Louise Earle | 15 October 2018
From Maverick in Top Gun, to James Dean as the Rebel Without a Cause, we have a cultural romance with the rebel. The Donald Trump presidency is perhaps a perfect example of how much we love a rebel in tough, unstable times. The political climate and the business climate is becoming ever more VUCA1, and many leaders left with the challenge of getting their organisation to respond to a disruptive environment are hiring 'disruptors'.
Disruptor is a trending corporate term for the rebel, and hiring for the right mix of attributes needs care and thought. You need someone who can bring change. But should they be disruptive? Rebelliousness can take different forms. Carl Jung described the archetypal nature of the rebel, with the drive to identify things that are not working and change them. Preferring to do things differently, the rebel can often be driven to break the rules.
But what is the price? Driven by disruption, rebels can also desire to destroy or to shock. There can be a lust for freedom in those with strong rebel leanings, and they will fear powerlessness and a lack of impact above all else. Their desire to leave a mark can become destructive where they fail to get traction for creating the change they believe is needed. It is therefore key to understand the rebel's sense of purpose before hiring them. Is there a strong sense of social conscience and desire to do good things, or is there a hint of anger and lust for power in a candidate's rebelliousness? Has their pattern always been one of rebellion or do they know how to work with others as well? How big a part of their identity is rebellion? I have seen those who rebel and challenge to undermine and jostle for position, and contrast this with those who, whilst ambitious, seek to challenge how things are done out of a drive to achieve goals that are bigger than themselves.
In the podcast "revisionist history2" Malcolm Gladwell describes how it might be disagreeableness, rather than disruption, that is the key in driving innovation. He cites Steve Jobs as one example of the disagreeable high achiever. Gladwell cautions; be disagreeable in action not in temperament. I.e. be prepared to make unpopular decisions, but don't upset people. However, often the two go together. Memoirs and accounts have suggested that Steve Jobs was disagreeable in both action and temperament, and here lies the risk when you recruit for the rebel.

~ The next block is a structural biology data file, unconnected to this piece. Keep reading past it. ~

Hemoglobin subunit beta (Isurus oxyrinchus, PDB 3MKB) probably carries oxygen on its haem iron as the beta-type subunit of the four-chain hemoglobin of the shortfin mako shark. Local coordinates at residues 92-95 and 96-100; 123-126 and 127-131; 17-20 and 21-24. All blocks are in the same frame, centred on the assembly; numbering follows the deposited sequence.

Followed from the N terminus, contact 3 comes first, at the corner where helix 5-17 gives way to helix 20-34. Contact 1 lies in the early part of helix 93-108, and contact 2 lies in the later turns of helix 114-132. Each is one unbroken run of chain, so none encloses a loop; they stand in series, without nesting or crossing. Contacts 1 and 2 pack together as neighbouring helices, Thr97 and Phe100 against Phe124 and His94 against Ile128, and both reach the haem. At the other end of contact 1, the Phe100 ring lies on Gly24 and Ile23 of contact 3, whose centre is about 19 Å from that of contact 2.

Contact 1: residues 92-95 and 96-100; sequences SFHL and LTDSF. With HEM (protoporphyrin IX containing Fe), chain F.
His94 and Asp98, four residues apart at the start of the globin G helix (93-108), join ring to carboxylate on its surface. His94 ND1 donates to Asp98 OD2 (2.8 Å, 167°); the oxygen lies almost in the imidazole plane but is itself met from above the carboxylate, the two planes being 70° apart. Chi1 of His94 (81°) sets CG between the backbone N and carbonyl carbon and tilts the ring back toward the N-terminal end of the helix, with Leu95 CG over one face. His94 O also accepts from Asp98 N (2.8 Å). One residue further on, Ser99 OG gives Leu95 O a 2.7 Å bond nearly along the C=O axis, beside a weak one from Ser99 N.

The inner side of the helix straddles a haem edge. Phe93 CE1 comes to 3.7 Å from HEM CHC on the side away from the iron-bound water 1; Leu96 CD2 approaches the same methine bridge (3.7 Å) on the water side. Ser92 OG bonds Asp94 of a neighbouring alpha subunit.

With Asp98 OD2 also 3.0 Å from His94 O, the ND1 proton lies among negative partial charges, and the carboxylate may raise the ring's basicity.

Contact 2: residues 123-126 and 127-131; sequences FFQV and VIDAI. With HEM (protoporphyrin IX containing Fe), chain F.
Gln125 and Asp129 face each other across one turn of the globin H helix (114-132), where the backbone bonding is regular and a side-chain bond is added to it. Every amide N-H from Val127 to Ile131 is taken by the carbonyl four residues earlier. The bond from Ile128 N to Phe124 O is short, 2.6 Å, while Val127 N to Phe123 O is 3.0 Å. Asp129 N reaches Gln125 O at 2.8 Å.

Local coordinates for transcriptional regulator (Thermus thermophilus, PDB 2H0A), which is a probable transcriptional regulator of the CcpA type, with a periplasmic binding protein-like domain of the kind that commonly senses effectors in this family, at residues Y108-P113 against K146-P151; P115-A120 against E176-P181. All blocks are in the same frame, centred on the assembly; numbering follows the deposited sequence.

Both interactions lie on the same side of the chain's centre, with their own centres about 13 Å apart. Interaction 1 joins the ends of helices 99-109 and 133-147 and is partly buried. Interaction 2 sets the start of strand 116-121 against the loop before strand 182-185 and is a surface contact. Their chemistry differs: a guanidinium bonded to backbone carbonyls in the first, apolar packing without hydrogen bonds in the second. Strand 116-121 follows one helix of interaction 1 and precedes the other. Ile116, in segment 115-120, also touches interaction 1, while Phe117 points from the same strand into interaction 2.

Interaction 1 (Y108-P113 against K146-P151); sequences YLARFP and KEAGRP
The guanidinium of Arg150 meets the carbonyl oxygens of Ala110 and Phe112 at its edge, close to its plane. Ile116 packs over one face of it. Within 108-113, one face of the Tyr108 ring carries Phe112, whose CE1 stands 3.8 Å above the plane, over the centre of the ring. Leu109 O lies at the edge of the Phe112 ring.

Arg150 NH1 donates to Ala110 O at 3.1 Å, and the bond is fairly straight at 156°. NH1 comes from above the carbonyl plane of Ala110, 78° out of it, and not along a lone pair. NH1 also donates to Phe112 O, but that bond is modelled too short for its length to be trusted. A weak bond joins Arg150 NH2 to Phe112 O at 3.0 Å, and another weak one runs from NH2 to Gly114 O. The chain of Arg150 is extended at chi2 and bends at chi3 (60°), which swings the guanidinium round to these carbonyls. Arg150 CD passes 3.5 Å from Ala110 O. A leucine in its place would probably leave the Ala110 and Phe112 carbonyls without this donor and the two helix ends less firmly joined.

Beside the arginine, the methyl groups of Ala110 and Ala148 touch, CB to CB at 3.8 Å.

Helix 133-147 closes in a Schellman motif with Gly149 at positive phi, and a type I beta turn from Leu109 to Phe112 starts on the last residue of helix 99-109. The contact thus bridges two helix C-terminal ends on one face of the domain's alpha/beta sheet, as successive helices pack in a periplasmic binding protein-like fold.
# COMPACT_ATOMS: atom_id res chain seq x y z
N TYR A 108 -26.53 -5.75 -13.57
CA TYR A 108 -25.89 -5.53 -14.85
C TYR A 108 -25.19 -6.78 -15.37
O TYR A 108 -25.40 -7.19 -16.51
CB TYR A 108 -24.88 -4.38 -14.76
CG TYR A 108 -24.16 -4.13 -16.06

Academic studies exploring the correlation between disagreeableness and innovation have supported the link in some cases, but the evidence is not conclusive. This is probably in part due to methodological issues. Agreeableness is a big 5 personality trait, and measures likeability, friendliness, social conformity, compliance and love3. The dominant theme here is temperament, but as Gladwell points out, for innovation you seek the willingness to reject social conformity whilst not being disagreeable in temperament. I think here of a Head of Innovation, who whilst willing to challenge or ignore bureaucratic processes even where this would not be popular, was effective at building relationships with her peers and selling her ideas in a compelling way.
For this reason, more detailed assessment of candidates than that provided by simply taking a big 5 measure is beneficial for organisations looking for people to bring change. For example, the Hogan Development Survey (HDS) is a psychometric tool that offers a lens on how a candidate might exhibit their disagreeableness, and how they might 'derail' when things are not going well for them. It is based on the work of psychoanalyst Karen Horney (1938) who theorised that we deal with this stress in one of three ways - by either moving away, moving towards or moving against others. Or you could reframe these classifications as flight, freeze, or fight behaviour, respectively.
Thorough assessment supported by in-depth psychometrics is critical to understand the risks that a 'disruptive' candidate might bring. A rebellious candidate always carries risk, however, this has to be traded off against the risk of having an ineffectual jobholder in a key role, conforming to company culture but lacking real impact. At Wickland Westcott, we always provide our clients with a clear view on a hire. If you are looking for someone who can drive change, the willingness to be nonconformist is critical, but take care not to take the trend for 'disruptor' too far.
1 VUCA refers to Volatile, Uncertain, Changing and Ambiguous.
2 Gladwell, M. (2018) www.revisionisthistory.com. Season 3, Episode 7.
3 Barrick, M. R & Mount, M. K. (1991). The Big Five Personality Dimensions and Job Performance: A Meta-Analysis. Personnel Psychology, 44.